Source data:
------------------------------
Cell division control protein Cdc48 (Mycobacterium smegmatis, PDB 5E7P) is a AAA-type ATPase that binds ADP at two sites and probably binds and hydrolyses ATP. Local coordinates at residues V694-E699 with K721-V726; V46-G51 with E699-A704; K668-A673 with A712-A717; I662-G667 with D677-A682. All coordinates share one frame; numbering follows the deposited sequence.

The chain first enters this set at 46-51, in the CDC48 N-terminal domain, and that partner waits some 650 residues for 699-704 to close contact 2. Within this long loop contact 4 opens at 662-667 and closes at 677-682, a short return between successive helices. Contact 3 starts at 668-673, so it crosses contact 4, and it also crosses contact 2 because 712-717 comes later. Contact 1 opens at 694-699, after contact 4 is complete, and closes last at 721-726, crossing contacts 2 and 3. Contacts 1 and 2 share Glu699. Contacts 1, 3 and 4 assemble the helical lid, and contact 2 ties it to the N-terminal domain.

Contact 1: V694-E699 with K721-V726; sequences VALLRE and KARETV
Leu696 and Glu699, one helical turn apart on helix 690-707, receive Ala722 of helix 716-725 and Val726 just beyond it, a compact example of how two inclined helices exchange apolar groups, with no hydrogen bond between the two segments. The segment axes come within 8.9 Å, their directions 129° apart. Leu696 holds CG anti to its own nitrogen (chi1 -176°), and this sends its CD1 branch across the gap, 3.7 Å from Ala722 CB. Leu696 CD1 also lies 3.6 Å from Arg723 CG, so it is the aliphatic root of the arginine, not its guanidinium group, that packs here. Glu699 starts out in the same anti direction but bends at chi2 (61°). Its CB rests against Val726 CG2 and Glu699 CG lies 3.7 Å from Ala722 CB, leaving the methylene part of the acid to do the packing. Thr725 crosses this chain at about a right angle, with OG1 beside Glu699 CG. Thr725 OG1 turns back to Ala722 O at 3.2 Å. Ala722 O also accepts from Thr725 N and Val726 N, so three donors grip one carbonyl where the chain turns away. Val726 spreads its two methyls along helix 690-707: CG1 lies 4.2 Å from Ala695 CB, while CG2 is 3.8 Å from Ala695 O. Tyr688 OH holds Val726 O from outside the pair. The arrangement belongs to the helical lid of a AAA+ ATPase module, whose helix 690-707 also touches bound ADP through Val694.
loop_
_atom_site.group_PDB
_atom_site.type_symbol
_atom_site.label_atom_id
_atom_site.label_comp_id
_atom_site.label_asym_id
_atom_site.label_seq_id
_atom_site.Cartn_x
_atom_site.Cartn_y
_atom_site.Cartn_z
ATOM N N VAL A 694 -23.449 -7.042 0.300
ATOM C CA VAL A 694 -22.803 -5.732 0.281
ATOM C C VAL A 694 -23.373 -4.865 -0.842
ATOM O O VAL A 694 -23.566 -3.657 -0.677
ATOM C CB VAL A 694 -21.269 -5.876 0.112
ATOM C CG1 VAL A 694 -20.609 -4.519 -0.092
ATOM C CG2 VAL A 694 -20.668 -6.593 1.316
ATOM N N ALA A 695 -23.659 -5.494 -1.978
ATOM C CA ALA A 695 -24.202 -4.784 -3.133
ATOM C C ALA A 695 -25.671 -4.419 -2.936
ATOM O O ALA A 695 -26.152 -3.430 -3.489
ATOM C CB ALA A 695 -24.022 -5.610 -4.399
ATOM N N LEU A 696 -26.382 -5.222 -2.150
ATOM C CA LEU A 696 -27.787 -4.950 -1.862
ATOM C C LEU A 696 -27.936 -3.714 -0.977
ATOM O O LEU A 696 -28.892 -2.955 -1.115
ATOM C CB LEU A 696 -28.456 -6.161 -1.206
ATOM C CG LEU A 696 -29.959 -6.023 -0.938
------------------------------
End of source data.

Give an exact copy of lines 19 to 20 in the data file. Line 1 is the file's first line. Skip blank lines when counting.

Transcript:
ATOM C CB VAL A 694 -21.269 -5.876 0.112
ATOM C CG1 VAL A 694 -20.609 -4.519 -0.092